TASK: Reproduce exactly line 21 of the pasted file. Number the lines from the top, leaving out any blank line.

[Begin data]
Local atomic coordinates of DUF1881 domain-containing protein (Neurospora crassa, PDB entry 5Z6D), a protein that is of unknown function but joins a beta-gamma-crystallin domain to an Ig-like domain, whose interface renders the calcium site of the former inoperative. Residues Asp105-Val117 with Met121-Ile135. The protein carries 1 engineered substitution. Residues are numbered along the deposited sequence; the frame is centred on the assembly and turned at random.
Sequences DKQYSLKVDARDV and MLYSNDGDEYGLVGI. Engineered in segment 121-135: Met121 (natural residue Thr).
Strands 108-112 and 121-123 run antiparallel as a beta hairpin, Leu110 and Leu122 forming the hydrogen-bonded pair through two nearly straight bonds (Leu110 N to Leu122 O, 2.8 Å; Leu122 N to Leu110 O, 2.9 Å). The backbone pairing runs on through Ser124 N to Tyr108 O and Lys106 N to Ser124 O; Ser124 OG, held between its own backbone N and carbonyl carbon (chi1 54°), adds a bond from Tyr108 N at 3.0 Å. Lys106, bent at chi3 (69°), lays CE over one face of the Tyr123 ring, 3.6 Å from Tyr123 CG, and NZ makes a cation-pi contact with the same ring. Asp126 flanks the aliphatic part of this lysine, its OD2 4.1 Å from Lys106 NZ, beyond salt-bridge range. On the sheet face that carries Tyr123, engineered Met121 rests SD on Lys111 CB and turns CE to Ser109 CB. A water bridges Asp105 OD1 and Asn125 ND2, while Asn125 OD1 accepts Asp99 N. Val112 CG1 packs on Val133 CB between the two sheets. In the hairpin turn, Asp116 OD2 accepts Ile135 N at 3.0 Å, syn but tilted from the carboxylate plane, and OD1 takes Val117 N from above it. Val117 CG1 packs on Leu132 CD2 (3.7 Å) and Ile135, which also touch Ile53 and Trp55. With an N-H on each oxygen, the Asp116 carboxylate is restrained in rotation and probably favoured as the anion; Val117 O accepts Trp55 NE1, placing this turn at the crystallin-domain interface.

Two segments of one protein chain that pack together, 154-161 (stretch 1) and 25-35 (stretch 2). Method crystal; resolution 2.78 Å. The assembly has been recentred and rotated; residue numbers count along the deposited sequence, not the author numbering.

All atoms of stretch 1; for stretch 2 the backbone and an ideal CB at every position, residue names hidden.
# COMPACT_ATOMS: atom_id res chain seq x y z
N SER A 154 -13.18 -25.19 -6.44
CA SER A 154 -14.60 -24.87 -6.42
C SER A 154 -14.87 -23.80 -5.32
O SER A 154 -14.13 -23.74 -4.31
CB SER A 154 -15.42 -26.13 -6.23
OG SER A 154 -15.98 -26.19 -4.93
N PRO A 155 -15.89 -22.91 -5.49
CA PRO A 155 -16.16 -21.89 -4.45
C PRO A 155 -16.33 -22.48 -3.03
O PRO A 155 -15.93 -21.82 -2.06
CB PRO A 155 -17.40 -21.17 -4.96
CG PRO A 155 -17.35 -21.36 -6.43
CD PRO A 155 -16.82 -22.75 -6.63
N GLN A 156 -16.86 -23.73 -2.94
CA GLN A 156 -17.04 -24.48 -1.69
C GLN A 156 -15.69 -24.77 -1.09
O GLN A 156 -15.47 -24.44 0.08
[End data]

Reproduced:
CA GLN A 156 -17.04 -24.48 -1.69